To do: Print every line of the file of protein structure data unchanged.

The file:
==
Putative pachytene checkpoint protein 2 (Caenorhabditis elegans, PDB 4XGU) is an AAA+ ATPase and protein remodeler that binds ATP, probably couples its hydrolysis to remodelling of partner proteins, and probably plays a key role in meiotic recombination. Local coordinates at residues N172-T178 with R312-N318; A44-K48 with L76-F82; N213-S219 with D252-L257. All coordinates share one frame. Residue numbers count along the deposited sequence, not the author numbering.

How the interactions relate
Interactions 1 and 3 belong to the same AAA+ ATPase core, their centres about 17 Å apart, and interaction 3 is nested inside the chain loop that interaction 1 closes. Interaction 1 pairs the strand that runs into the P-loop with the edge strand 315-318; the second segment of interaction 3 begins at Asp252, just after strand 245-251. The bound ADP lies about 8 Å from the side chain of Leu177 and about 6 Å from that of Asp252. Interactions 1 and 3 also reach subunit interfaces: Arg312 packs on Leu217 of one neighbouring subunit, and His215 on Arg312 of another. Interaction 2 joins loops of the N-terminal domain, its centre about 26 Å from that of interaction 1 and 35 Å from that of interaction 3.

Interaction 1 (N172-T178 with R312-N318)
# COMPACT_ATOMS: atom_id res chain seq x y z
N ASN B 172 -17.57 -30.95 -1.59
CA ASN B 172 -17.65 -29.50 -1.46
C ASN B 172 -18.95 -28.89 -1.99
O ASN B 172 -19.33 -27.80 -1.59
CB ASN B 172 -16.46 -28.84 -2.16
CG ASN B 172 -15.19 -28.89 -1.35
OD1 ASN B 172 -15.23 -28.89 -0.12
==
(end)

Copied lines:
Putative pachytene checkpoint protein 2 (Caenorhabditis elegans, PDB 4XGU) is an AAA+ ATPase and protein remodeler that binds ATP, probably couples its hydrolysis to remodelling of partner proteins, and probably plays a key role in meiotic recombination. Local coordinates at residues N172-T178 with R312-N318; A44-K48 with L76-F82; N213-S219 with D252-L257. All coordinates share one frame. Residue numbers count along the deposited sequence, not the author numbering.

How the interactions relate
Interactions 1 and 3 belong to the same AAA+ ATPase core, their centres about 17 Å apart, and interaction 3 is nested inside the chain loop that interaction 1 closes. Interaction 1 pairs the strand that runs into the P-loop with the edge strand 315-318; the second segment of interaction 3 begins at Asp252, just after strand 245-251. The bound ADP lies about 8 Å from the side chain of Leu177 and about 6 Å from that of Asp252. Interactions 1 and 3 also reach subunit interfaces: Arg312 packs on Leu217 of one neighbouring subunit, and His215 on Arg312 of another. Interaction 2 joins loops of the N-terminal domain, its centre about 26 Å from that of interaction 1 and 35 Å from that of interaction 3.

Interaction 1 (N172-T178 with R312-N318)
# COMPACT_ATOMS: atom_id res chain seq x y z
N ASN B 172 -17.57 -30.95 -1.59
CA ASN B 172 -17.65 -29.50 -1.46
C ASN B 172 -18.95 -28.89 -1.99
O ASN B 172 -19.33 -27.80 -1.59
CB ASN B 172 -16.46 -28.84 -2.16
CG ASN B 172 -15.19 -28.89 -1.35
OD1 ASN B 172 -15.23 -28.89 -0.12